It’s understandable that business owners don’t want to take the time to plan for events that may not be expected to occur until many years in the future. However, by seeing the potential benefit of proactive planning, owners can take the first, necessary steps in the process early, while potentially seizing opportunities to improve the growth and value of their business today.

Of course, a key to any smooth transition is ongoing communication. The management team or family members need to discuss the hard issues and refrain from making assumptions about what is expected to occur. They must have personal discussions about their respective needs, expectations and fears. If all parties are being open and honest with each other, then it’s more likely that the transition will be successful.

For these reasons, starting this process now is not just good planning — it’s good business, too.

Ready to create your transition plan or need a second opinion? Contact our advisory team.


Wipfli Financial Advisors, LLC (“Wipfli Financial”) is an investment advisor registered with the U.S. Securities and Exchange Commission (SEC); however, such registration does not imply a certain level of skill or training and no inference to the contrary should be made. Wipfli Financial is a proud affiliate of Wipfli LLP, a national accounting and consulting firm. Information pertaining to Wipfli Financial’s management, operations, services, fees and conflicts of interest is set forth in Wipfli Financial’s current Form ADV Part 2A brochure and Form CRS, copies of which are available from Wipfli Financial upon request at no cost or at www.adviserinfo.sec.gov. Wipfli Financial does not provide tax, accounting or legal services. The views expressed by the author are the author’s alone and do not necessarily represent the views of Wipfli Financial or its affiliates. The information contained in any third-party resource cited herein is not owned or controlled by Wipfli Financial, and Wipfli Financial does not guarantee the accuracy or reliability of any information that may be found in such resources. Links to any third-party resource are provided as a courtesy for reference only and are not intended to be, and do not act as, an endorsement by Wipfli Financial of the third party or any of its content or use of its content. The standard information provided in this blog is for general purposes only and should not be construed as, or used as a substitute for, financial, investment or other professional advice. If you have questions regarding your financial situation, you should consult your financial planner, investment advisor, attorney or other professional.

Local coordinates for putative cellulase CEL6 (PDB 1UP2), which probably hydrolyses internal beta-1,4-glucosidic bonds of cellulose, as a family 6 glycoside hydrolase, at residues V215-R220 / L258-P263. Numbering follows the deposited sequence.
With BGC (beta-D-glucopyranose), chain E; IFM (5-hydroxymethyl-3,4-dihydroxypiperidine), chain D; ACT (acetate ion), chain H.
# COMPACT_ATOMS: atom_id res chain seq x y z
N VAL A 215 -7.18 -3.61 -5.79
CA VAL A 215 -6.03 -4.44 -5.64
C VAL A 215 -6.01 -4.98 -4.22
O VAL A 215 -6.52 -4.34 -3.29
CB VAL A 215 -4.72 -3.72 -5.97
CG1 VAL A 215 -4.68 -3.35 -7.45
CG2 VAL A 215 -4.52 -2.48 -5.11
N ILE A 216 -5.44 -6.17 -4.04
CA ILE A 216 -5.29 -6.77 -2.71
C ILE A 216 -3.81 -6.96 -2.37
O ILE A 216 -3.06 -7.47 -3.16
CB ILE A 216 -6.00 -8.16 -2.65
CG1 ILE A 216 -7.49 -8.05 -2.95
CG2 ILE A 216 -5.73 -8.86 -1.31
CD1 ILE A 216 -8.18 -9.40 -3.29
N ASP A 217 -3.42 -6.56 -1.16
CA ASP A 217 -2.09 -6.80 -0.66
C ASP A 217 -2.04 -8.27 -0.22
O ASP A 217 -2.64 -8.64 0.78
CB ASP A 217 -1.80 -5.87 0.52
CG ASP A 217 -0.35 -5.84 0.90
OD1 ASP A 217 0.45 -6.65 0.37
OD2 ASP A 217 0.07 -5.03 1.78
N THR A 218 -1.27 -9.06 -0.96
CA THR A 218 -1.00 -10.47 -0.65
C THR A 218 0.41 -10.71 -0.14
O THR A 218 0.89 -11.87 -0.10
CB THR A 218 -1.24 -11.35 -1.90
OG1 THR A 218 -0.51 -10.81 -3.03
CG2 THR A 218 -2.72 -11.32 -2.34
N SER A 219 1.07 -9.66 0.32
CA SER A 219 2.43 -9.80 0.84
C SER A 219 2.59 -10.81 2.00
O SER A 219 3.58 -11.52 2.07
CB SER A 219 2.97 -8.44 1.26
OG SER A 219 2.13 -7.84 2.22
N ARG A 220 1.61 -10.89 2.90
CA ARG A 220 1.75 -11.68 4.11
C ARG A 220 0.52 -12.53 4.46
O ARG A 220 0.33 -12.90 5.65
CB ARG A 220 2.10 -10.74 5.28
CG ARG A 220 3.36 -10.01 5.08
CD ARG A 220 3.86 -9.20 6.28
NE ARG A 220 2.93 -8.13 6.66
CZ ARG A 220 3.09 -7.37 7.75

Dean Stange

J.D., CFP® | Principal, Senior Financial Advisor

Dean Stange, J.D., CFP®, is a Principal and Senior Financial Advisor with Wipfli Financial Advisors in Madison, WI. As an attorney, Dean has provided estate and succession planning advice to business owners for more than 20 years. He primarily focuses on the ways in which business ownership, tax and estate issues can impact long-term financial planning.

No Comments Yet

Comments are closed

When Should Business Owners Start Succession Planning?

time to read: 3 min